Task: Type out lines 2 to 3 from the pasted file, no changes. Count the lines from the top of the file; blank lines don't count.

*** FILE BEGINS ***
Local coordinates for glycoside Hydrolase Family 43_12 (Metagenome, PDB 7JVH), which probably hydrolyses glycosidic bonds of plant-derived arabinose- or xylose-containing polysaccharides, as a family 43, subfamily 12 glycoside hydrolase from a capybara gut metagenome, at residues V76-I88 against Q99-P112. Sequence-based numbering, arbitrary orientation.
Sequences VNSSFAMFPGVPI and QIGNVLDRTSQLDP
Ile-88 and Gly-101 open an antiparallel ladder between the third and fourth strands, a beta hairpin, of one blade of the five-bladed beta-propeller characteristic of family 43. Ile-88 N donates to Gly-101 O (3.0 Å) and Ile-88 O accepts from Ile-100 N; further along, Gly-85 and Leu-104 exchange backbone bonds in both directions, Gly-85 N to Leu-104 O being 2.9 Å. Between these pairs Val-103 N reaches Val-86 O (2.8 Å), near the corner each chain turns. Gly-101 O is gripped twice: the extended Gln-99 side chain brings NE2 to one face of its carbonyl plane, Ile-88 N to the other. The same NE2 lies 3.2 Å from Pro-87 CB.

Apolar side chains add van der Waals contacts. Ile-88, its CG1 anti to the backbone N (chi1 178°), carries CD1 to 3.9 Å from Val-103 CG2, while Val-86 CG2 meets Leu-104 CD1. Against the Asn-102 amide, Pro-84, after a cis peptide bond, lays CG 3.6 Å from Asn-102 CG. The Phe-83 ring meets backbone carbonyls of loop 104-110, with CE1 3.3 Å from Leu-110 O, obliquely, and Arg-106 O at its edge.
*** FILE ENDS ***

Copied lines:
Sequences VNSSFAMFPGVPI and QIGNVLDRTSQLDP
Ile-88 and Gly-101 open an antiparallel ladder between the third and fourth strands, a beta hairpin, of one blade of the five-bladed beta-propeller characteristic of family 43. Ile-88 N donates to Gly-101 O (3.0 Å) and Ile-88 O accepts from Ile-100 N; further along, Gly-85 and Leu-104 exchange backbone bonds in both directions, Gly-85 N to Leu-104 O being 2.9 Å. Between these pairs Val-103 N reaches Val-86 O (2.8 Å), near the corner each chain turns. Gly-101 O is gripped twice: the extended Gln-99 side chain brings NE2 to one face of its carbonyl plane, Ile-88 N to the other. The same NE2 lies 3.2 Å from Pro-87 CB.